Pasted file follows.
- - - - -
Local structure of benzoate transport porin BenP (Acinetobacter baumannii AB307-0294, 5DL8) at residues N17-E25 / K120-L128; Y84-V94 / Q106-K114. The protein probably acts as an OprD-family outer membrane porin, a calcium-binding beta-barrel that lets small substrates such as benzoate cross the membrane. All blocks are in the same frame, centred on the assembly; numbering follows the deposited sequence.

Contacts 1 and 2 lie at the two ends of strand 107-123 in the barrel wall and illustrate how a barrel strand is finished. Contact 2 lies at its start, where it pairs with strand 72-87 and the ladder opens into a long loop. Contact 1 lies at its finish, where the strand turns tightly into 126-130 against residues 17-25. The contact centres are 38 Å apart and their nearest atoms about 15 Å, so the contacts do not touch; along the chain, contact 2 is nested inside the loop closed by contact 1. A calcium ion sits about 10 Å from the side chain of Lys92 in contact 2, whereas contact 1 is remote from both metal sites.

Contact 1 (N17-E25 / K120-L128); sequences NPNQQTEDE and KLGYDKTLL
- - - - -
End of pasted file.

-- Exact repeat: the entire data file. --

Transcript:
Local structure of benzoate transport porin BenP (Acinetobacter baumannii AB307-0294, 5DL8) at residues N17-E25 / K120-L128; Y84-V94 / Q106-K114. The protein probably acts as an OprD-family outer membrane porin, a calcium-binding beta-barrel that lets small substrates such as benzoate cross the membrane. All blocks are in the same frame, centred on the assembly; numbering follows the deposited sequence.

Contacts 1 and 2 lie at the two ends of strand 107-123 in the barrel wall and illustrate how a barrel strand is finished. Contact 2 lies at its start, where it pairs with strand 72-87 and the ladder opens into a long loop. Contact 1 lies at its finish, where the strand turns tightly into 126-130 against residues 17-25. The contact centres are 38 Å apart and their nearest atoms about 15 Å, so the contacts do not touch; along the chain, contact 2 is nested inside the loop closed by contact 1. A calcium ion sits about 10 Å from the side chain of Lys92 in contact 2, whereas contact 1 is remote from both metal sites.

Contact 1 (N17-E25 / K120-L128); sequences NPNQQTEDE and KLGYDKTLL